The Indian government’s annual budget, announced on Feb. 29, increases funding for science and technology, scientific research, and biotechnology within the Ministry of Science & Technology. Budgetary estimates for the Department of Science & Technology (DST), India’s central agency for disbursing research grants in science, are $660 million, up by almost 17% over last year. Health research funding would be hiked by $20 million, or 12.5%, over last year. In contrast, the Department of Scientific & Industrial Research, which promotes domestic technology development and transfer, would receive a paltry rise of 0.7% compared with the previous year. The government plans to pour $269 million into its Department of Biotechnology (DBT), a 12% hike over last year. The increase might seem marginal given the ambitious national strategy launched in December 2015 to turn India into a world hub for biotechnology by 2020. The program is expanding research in vaccines, the human genome, infectious and chronic diseases, crop science, animal agriculture and aquaculture, food and nutrition, environmental management, and clean energy technologies. Despite the increase in biotechnology funding being below expectations, DBT Secretary Krishnaswamy VijayRaghavan is confident of acquiring the required funds from other sources. He, however, did not elaborate on what those sources could be. The general enhancement of the annual budget’s allocation, VijayRaghavan says, will help DBT give a major push to programs and activities for national initiatives, including Make in India, Start-up India, and Swachh Bharat (Clean India). Under the increased outlay for Swachh Bharat, development of some new technologies will be given a significant boost, he says. Also in the budget, funding for new and renewable energy received a nearly 17-fold jump. This is to be supported in part by the government’s proposed increase in the nation’s tax on coal, called the Clean Environment Cess. Although the government announced new initiatives for the country’s distressed agricultural sector, their thrust was on infrastructure development and providing insurance to farmers. The outlay for agricultural research and education increased by less than 5%. C. N. R. Rao, a chemist and research professor at Jawaharlal Nehru Centre for Advanced Scientific Research, says, “The budgets of DST and DBT are good and should boost the morale of scientists.” However, Krishna N. Ganesh, a chemistry professor and director of the Indian Institute of Science Education & Research, Pune, tells C&EN that the scientific community has few reasons to cheer. Compared with the 2015–16 budget, the 2016–17 budget represents a downward trend in the percentage increases of budgetary allocations for science, technology, and biotechnology, he says. “The decreasing trend in the enhanced allocations over the past two years does not augur well for a country that aspires to strengthen its emerging status as a science-driven nation,” Ganesh says.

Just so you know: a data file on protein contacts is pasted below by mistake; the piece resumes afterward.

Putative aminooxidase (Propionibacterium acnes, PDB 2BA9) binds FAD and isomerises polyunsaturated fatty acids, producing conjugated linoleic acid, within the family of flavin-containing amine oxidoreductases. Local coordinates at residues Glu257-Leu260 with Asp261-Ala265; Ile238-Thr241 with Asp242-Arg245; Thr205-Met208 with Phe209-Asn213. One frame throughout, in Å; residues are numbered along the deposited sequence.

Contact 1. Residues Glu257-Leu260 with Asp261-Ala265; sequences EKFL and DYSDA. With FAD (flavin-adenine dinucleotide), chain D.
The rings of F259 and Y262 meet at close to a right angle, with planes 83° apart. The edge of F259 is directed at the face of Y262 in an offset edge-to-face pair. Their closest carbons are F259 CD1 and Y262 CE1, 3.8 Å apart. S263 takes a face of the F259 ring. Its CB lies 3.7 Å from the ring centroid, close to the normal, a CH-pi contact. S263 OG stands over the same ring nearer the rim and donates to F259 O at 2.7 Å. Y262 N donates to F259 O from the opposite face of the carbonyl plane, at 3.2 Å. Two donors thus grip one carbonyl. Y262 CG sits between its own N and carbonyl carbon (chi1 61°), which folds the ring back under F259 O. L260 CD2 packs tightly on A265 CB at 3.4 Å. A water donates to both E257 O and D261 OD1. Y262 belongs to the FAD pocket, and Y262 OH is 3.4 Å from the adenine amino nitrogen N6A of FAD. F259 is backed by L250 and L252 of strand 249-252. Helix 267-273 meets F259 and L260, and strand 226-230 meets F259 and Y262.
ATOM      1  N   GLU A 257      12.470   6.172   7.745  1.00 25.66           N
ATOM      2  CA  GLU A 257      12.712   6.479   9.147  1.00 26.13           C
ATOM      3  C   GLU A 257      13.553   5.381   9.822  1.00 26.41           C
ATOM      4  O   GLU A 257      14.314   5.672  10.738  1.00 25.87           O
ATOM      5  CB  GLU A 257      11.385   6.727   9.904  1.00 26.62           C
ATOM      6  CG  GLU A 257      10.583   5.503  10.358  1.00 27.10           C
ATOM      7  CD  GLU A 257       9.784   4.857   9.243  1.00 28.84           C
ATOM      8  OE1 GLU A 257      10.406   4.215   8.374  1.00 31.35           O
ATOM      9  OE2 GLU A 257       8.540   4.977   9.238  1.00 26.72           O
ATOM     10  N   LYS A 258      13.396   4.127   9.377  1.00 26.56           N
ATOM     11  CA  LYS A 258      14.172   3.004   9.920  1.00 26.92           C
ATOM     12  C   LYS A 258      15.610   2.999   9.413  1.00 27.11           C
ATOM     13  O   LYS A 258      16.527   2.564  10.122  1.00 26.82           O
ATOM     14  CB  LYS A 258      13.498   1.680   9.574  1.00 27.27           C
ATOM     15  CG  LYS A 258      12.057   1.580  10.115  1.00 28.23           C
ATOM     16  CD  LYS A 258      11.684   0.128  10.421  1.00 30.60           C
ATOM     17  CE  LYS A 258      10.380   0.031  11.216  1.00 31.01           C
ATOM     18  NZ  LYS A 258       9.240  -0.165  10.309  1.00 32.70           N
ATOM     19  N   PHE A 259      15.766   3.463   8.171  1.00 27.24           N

NestAway is the latest real estate startup in India to announce funding. The site, which focuses on furnished homes in cities, has raised a $30 million Series C led by Tiger Global, with participation from Yuri Milner (founder of DST Global), IDG Ventures India, and Sujeet Kumar. This brings NestAway’s total funding so far to about $43.2 million, according to CrunchBase. Other real estate listing companies that have raised significant amounts of venture capital recently include Housing, PropTiger, and Quikr. NestAway’s niche, however, is helping young professionals, many living on their own, rent apartments in desirable locations. Then it provides them with a host of services through its app, including moving, rental payments, and basic repairs. It currently claims to have found homes for 10,000 tenants in Bangalore, Delhi, Pune, and Hyderabad. The company makes money by taking a percentage of each home’s monthly rent. It focus on rental properties and value-added services may help NestAway weather slowing property sales. NestAway will extend its marketing focus to families with its new capital. In a press statement, Tiger Global partner Lee Fixel said, “NestAway’s customized strategy has demonstrated the potential to transform India’s rental housing market by leveraging a long-term view of the owner-tenant relationship. By emphasizing the highest quality of customer service and satisfaction, NestAway is developing an annuity-based e-commerce model at scale.”